Maoria: A Sketch of the Manners and Customs of the Aboriginal Inhabitants of New Zealand.
7. (Page 146.) The Secrecy of the Maoris
7. (Page 146.) The Secrecy of the Maoris.
Two traditional instances are given of the tribal secrecy of the Maoris, but they are insignificant when compared to the national secret of their intended rising for the extermination of the European immigrants.
In 1853 the distrust caused by the rapid increase of the Europeans had become general throughout the island, and the centre and south came to the resolution to stem the current, and drive back "the tide of Pakehas." The north of the island, having been roughly handled in a former war, waited to see the success of the national movement.
The first step taken was the determination to sell no more page 196land, and the second was to establish a king in the centre of the island. The third was more difficult. In the year 1845, the Governor, Sir George, then Captain Grey, had prohibited the sale of arms and ammunition to the Maoris; and in 1853, when they commenced to agitate for the repeal of this, to them, obnoxious law, they were in point of fact disarmed; those who were not so being possessed of only a few fowling-pieces and old flint muskets. Immediately upon the arrival of Colonel Thomas Brown, the successor of Sir George Grey, the Maoris commenced to agitate for the repeal of the Arms Act, and the refrain of the song they ever sang in the ears of Colonel Brown was, "Oh, friend, the Governor! give us (let us buy) guns and powder to shoot pigeons." Perseverance was as usual successful, and the Arms Act was repealed in 1857. Even the astounding quantities of arms and ammunition purchased by the Maoris upon the repeal of the Act, failed to open the eyes of Government; and the two persons most capable of forming an opinion of the intentions of the Maoris, and of rightly estimating their high military organization, were treated as alarmists. No single instance is upon record of a European being warned by the Maoris of what they considered the impending fate of every white man upon the island, until after the Government, in the blindest ignorance of what it was doing, had already inaugurated the war of races.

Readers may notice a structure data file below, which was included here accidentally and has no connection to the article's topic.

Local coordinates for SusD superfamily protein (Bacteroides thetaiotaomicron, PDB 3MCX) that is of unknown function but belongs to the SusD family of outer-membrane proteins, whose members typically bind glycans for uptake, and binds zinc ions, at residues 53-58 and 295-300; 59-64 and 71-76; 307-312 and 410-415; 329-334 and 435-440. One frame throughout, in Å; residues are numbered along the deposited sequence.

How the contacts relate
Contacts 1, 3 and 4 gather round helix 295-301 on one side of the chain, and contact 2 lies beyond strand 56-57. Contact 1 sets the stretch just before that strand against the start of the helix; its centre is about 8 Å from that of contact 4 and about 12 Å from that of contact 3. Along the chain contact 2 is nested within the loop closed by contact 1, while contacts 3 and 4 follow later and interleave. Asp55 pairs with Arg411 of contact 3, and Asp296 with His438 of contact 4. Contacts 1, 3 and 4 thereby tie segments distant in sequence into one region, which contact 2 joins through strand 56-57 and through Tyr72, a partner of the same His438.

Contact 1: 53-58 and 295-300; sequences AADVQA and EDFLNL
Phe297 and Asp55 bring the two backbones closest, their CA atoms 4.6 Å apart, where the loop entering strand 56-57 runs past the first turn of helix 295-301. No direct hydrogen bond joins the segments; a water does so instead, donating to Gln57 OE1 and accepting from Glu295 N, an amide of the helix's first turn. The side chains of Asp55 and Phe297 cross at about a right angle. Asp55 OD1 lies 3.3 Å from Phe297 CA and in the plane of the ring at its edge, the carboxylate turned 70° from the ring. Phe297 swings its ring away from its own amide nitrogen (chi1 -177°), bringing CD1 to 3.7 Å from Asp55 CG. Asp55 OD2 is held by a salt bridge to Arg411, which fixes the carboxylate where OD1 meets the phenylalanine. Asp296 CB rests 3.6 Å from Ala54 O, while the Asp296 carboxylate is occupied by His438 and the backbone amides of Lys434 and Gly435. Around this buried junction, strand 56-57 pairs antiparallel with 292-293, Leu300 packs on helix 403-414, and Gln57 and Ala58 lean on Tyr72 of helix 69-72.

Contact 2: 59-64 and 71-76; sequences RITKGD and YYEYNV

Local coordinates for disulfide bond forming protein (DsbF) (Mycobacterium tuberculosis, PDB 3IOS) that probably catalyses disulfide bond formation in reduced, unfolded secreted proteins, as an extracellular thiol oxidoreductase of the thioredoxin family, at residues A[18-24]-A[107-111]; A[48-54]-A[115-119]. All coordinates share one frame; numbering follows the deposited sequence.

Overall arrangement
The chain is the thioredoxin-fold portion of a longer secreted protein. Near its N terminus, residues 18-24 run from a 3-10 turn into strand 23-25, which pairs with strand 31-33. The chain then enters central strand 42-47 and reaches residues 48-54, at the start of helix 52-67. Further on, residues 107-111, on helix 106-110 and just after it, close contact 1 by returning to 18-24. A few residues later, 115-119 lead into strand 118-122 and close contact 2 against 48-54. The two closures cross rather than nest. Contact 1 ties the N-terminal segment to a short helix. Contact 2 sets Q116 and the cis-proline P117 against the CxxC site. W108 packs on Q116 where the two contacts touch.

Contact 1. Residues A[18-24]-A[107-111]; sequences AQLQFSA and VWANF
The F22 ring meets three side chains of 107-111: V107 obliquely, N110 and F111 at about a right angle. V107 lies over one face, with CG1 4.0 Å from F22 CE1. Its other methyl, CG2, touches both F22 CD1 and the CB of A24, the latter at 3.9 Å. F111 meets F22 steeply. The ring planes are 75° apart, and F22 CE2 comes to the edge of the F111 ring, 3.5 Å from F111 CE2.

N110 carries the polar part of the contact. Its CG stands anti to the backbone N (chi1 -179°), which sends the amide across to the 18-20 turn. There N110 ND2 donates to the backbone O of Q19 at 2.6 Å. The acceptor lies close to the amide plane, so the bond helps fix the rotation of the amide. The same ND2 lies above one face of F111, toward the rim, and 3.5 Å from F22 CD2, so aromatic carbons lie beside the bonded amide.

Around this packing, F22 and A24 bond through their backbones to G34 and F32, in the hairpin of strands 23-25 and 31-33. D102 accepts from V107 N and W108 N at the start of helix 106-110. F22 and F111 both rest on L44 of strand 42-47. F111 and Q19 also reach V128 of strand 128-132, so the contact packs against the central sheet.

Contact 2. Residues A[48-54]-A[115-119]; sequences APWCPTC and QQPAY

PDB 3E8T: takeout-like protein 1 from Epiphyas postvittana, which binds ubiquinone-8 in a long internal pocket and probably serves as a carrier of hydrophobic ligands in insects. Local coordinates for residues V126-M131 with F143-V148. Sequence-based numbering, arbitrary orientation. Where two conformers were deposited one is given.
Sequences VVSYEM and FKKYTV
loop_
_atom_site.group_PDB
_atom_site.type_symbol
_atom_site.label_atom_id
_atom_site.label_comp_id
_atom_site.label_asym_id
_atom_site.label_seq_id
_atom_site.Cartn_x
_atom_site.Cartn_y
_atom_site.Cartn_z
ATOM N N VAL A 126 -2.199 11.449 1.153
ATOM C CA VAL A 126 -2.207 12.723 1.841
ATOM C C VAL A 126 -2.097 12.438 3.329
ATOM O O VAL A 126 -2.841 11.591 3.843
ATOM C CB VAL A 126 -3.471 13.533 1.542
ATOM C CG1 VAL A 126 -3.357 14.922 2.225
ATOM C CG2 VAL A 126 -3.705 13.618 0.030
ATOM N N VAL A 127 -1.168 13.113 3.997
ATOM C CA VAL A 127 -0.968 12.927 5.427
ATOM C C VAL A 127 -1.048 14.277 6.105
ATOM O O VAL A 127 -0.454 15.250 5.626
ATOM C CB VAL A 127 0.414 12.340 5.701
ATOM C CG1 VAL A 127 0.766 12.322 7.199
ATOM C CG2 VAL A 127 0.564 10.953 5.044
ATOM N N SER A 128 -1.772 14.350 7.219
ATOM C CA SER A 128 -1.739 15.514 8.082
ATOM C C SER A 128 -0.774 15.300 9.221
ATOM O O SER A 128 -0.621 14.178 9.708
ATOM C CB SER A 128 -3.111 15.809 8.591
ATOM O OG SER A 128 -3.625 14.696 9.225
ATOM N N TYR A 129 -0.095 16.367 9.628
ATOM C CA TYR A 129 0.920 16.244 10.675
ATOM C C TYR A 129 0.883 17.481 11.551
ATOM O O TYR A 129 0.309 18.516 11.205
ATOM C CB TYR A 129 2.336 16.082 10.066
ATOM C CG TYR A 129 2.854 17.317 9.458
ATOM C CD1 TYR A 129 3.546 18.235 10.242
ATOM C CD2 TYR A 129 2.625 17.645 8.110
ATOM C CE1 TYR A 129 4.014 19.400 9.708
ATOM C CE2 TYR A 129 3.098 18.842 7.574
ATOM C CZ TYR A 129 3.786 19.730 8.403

In 1860 the Government began the struggle upon a frivolous pretext. A chief at Taranaki refused his consent to the sale of some land, which a few of his tribe, in consequence of a dispute, wished to sell, and Government entered upon a contest with him in childish ignorance of the nature of the conflict it had precipitated. As the war was commenced before the Maori preparations were complete, our luck saved us from yet more dire misfortunes than actually befel as, as it did in India page 197in 1857, when the mutiny burst forth before the preparations of the conspirators were perfected.
The only excuse for the fatuous ignorance of the New Zealand Ministry, is that they were mostly residents in the other island, and knew no more about the north island and the Maoris than the members of the Parliament which sits at West-minster. So crass was the obtuseness of the Stafford-Richmond Ministry, that they made the Governor write a despatch to the Colonial Secretary, the late Duke of Newcastle, saying that "twenty men and a block-house" would coerce the Taranaki Chief, William King; that is to say, the whole Maori nation. Yet the 10,000 Imperial and 5000 colonial troops, who at one time were in the field, met with very indifferent success. An idea of the scale of the Maori preparations may be formed from the fact that after the commencement of the war, and the re-enactment of the prohibition of the sale of arms, a single trader, a well-known Pakeha Maori, had sufficient interest to get out of bond in Auckland two tons of gunpowder, which he alleged he had sold to the tribe he lived amongst at Hokianga. Upon the meeting of the New Zealand Parliament in Auckland in 1860, a commission was appointed, under the name of "the Waikato Committee," to inquire into the conditions of the native people, whose existence the Government had almost ignored, or whom they had looked upon as beings of no higher an order than Australian aborigines, and whom they had treated accordingly.